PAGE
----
The major group, M, comprises over 90% of HIV/AIDS cases. It can further be divided into 11 subtypes, A through K. Recombination between subtypes can also occur, further increasing genetic diversity of HIV.
Many of the subtypes have been identified due to differences in the envelope (env) region–the genes that code for gp120 and gp41.
HIV-2 is less transmissible than HIV-1, and individuals infected with HIV-2 are less likely to develop AIDS. Disease progression is slower, and in some cases infected individuals may remain lifelong non-progressors. Clinically, those with HIV-2 tend to have higher CD4 counts and lower viral loads than those with HIV-1.
HIV-2 has 8 known subgroups: A through H. Currently, only A and B are pandemic, however HIV-2 is predominantly found in western Africa.
HIV is difficult to treat, largely due to how genetically diverse it is, and how rapidly it can increase diversity. This arises due to multiple reasons:
HIV has a high replication speed. The virion burst size, or number of virions produced per infected cell, ranges from 1,000 - 3,000 [Ref5], or approximately 10^10 virions per day. For reference, the burst speed for influenza (when reared in chicken egg cells) is about 500 - 1,000. This means that a huge number of virions are present within an individual, and the numbers increase drastically over short amounts of time. Each virion produced is a potentially new variant.
HIV has a high mutation rate. HIV can mutate at a rate of 3 x 10^-5 per nucleotide base per cycle of replication. For reference, DNA viruses have a mutation rate of 10^-6 to 10^-8 per base per generation. The human genome (as a whole) mutates at approximately [Ref6] 1.1x10^-8 per base per generation. With a high mutation rate, the numerous virions produced per day have the potential to be quite variable, and variation can increase quite rapidly.
Reverse transcriptase is error prone and has recombinogenic properties [Ref7], [Ref8]. The high error rate of transcription with reverse transcriptase contributes to the high mutation rate seen in HIV. However, reverse transcriptase is also highly recombinogenic: there are two copies of RNA packaged in the capsid of the virion, and reverse transcriptase has the ability to “jump” between each of the copies; this creates crossovers during the replication cycle, and when co-infection occurs in a cell, novel or hybrid genomes may be created.
Unfortunately, there are no distinctive symptoms used to diagnose HIV. The only definitive method of diagnosis is through testing. Some individuals may experience flu-like symptoms (such as fever, chills, rash, night sweats, achy muscles, sore throat, fatigue, etc) in the first 2-4 weeks after infection, but not every infected individual experiences symptoms, and these symptoms are not conclusive. For those experiencing symptoms, they may persist for a few days up to several weeks. In this early period, HIV tests may not yield a positive result even though the person is infectious. For more on HIV tests, see Testing.
For more on symptoms, see www.hiv.gov.
Once infected with HIV, there are three stages to the disease, explained in detail below.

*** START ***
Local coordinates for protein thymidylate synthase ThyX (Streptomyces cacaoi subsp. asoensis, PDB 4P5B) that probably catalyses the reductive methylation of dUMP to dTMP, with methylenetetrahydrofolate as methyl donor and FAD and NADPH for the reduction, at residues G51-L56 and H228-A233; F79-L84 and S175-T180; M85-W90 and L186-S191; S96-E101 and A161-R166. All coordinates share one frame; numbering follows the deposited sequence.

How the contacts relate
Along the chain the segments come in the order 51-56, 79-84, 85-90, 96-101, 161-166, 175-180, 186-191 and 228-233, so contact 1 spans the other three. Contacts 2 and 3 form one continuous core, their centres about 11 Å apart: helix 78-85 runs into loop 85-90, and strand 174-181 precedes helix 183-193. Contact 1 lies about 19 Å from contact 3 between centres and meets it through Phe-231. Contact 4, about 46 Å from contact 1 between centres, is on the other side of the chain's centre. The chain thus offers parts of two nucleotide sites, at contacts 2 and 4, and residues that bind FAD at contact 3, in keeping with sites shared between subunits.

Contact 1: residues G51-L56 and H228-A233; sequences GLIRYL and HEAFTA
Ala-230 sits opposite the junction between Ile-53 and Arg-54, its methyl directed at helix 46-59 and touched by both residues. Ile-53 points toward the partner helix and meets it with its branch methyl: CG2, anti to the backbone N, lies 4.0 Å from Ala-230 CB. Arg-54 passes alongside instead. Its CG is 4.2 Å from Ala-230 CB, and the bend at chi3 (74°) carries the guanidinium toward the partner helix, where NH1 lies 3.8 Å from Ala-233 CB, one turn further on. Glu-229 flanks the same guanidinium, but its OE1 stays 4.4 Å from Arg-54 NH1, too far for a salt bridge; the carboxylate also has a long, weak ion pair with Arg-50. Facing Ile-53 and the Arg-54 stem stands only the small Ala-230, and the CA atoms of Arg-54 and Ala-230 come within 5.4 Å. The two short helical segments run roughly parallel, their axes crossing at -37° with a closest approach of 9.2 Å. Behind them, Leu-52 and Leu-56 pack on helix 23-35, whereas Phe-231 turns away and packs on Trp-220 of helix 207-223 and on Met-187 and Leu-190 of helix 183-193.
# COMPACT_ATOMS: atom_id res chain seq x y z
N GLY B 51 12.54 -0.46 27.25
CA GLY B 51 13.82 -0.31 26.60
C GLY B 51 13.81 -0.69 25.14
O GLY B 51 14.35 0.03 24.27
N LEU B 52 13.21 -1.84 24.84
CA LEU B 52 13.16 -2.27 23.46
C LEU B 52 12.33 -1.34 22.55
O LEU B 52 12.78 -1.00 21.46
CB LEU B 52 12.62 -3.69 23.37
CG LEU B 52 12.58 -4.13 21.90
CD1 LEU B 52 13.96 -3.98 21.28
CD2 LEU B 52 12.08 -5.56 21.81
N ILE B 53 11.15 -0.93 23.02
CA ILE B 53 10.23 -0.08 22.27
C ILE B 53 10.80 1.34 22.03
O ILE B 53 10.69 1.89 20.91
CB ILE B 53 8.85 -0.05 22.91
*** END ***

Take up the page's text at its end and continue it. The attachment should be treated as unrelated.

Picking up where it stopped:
Two to four weeks after infection, individuals may experience flu-like illness. In this stage, individuals are very infectious as the virus is replicating rapidly.
Also known as HIV inactivity or dormancy, asymptomatic HIV infection, or chronic HIV infection. During this period, the virus is still active but reproduction has slowed, and typically no symptoms are exhibited. The duration of this stage is incredibly variable: for some, it may last a decade or more; for others, it could be much shorter. Individuals are still infectious in this stage.
One HIV progresses to AIDS (acquired immunodeficiency syndrome), the disease has reached its most severe phase, and is characterized by progressive failure of the immune system. Because the immune system is severely damaged, individuals succumb to increasing numbers of severe illnesses (opportunistic infections). Without treatment, survival with AIDS is roughly 3 years. Diagnosis of AIDS can be by CD4 cell count: individuals with AIDS have CD4 counts of < 200 cells/mm^3 (compared to healthy individuals, with CD4 counts of 500 - 1600 cells/mm^3). In this stage, individuals are extremely infectious and have very high viral loads.
Many myths–and stigmas–persist around how HIV is transmitted. Understanding how it is–and is not–transmitted is key for the success of control efforts.
It is not possible to become infected with HIV through non-sexual contact with infectious individuals, nor by sharing an environment with them. HHIV does not survive long outside of the human body, so it CANNOT be transmitted through:
The environment, such as through air or water
Vectors, such as biting insects or other animals
Sharing toilets, touching surfaces exposed to infectious individuals
HIV is specific to particular body fluids, and does NOT live in saliva, sweat, or tears; it is not possible to become infected through contact with those fluids, nor by sharing food or drink with infectious individuals.
HIV has specific transmission routes and it only survives in particular bodily fluids: blood, semen, pre-seminal fluid, rectal and vaginal fluids, and breast milk. To get infected with HIV, infected fluids must come into contact with a mucous membrane or damaged tissue, or by being injected into the bloodstream (e.g. with shared needles).
The most common routes of HIV transmission are:
As an STI (with anal sex as the riskiest type of sex for HIV transmission)
Vertical transmission: from mother to child during pregnancy, birth, or through breastfeeding
From shared needles/syringes
Contact with open wounds (when contact is on damaged tissue)
Through blood transfusions/organ donations (when the donor blood was infectious)
While certain behaviors can increase risk of HIV (such as unprotected sex or sharing needles), other factors, such as co-infection with other STDs, can also increase the chances of HIV transmission. People with STDs are 3 times as likely to get HIV by having unprotected sex with an HIV+ person. This is because STDs can cause irritation of the skin, sores, etc, which makes it easier for HIV to enter the bloodstream. Even just irritation of the genital areas can increase the risk, as it increases the number of cells that can serve as targets for HIV. Conversely, HIV+ people with an STD are 3 times more likely as other HIV+ people to spread HIV through sexual contact. This is because having an STD causes an increased concentration of HIV virus in the semen & genital fluids.